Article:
Turkey’s consumer price inflation rate jumped to an annual 48.7 percent in January, the highest level since April 2002, after lax monetary policy helped cause a slump in the lira, pushing up living costs.
CPI climbed from 36.1 percent in December, the Turkish Statistics Institute said on Thursday, Prices rose by 11.1 percent month-on-month.
Prices in Turkey are surging after the central bank, acting on the orders of President Recep Tayyip Erdoğan, cut interest rates between September and December to spur economic growth, and global energy prices spiked. The rate cuts sparked an exodus of capital from the lira, which lost 44 percent of its value against the dollar last year.
“We expect inflation to hover at 45-50 percent throughout much of this year and, barring another collapse in the lira, it will only drop back in the final months of 2022,” Jason Tuvey, senior emerging markets economist at Capital Economics in London, said in an e-mailed report.
Turkey’s inflation rate is the highest in major emerging market countries after crisis-hit Argentina, where price increases stand at an annual 50.9 percent. Argentina signed a $50 billion rescue deal with the International Monetary Fund in 2018. Erdoğan has ruled out IMF money and says Turkey’s economy is strong.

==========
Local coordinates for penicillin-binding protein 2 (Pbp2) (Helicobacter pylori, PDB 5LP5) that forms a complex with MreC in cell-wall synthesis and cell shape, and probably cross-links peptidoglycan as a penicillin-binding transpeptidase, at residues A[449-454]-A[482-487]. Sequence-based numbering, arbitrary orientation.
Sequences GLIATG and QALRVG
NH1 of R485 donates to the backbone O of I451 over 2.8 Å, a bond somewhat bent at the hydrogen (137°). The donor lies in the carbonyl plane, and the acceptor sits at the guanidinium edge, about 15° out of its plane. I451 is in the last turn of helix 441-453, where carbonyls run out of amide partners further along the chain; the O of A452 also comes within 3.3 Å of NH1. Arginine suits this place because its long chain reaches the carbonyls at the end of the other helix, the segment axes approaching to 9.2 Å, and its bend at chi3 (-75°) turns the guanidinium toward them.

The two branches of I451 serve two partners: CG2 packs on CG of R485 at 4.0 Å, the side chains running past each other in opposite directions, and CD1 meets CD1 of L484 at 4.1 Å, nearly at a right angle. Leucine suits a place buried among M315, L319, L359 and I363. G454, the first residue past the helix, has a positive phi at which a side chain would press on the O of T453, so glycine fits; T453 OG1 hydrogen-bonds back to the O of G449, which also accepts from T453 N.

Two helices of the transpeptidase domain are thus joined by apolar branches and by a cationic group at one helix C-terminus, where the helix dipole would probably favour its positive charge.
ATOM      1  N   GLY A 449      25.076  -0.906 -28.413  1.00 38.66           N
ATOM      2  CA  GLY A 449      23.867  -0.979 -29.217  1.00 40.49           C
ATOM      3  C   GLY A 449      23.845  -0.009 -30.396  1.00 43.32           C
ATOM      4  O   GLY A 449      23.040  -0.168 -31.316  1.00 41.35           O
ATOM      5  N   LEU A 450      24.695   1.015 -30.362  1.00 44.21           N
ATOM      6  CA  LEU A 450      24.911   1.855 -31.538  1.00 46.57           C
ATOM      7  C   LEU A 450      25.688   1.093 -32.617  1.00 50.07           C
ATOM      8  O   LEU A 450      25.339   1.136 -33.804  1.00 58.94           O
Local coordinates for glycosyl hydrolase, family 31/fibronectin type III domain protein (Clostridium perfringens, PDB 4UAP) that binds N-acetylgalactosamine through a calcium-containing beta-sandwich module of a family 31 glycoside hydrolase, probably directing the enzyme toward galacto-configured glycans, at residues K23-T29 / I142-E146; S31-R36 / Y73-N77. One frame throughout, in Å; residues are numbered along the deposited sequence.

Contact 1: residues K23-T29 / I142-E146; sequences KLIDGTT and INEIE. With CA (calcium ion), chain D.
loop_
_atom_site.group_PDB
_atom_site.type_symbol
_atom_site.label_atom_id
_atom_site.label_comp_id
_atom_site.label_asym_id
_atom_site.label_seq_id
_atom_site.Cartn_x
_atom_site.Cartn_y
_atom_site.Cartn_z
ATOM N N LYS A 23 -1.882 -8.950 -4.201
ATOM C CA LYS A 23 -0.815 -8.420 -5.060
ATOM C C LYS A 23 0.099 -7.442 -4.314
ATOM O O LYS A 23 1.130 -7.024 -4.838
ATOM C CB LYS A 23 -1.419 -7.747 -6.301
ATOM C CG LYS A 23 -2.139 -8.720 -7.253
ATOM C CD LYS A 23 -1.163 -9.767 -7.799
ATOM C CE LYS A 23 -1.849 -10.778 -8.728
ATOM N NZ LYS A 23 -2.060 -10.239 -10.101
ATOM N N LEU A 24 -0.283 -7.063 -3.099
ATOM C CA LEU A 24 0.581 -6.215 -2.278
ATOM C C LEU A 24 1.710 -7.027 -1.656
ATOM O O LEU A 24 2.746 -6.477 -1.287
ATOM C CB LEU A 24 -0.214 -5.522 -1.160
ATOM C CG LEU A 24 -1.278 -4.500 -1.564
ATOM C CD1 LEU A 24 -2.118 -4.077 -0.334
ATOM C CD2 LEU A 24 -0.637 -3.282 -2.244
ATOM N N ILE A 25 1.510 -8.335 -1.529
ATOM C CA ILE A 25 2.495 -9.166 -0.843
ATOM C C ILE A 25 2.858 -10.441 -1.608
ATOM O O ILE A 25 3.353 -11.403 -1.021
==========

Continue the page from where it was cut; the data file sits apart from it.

Despite Turkey’s galloping inflation, the next move in interest rates is likely to be down rather than up, as the government pursues a “new economic model” of low interest rates and a weak lira, Tuvey said.
Annual inflation was expected to accelerate to 46.7 percent, according to the median estimate in a Reuters poll of 17 economists. Forecasts ranged between 40 percent and 52.2 percent.
Transport prices rose by 68.9 percent and the price of food and non-alcoholic drinks by 55.6 percent, the institute said.
Annual producer price inflation jumped to 93.5 percent from 79.9 percent in December. Prices gained by a monthly 10.5 percent.
The lira was trading down 0.9 percent at 13.59 per dollar as of 11:22 a.m. local time in Istanbul.
To help stem the lira’s losses, the central bank has intervened heavily in the currency markets and Erdoğan announced a scheme in late December linking some Turkish lira bank deposits to the dollar. The lira has dropped by 2 percent against the dollar so far this year.
(This story was updated with comments from economist in the fourth and sixth paragraphs.)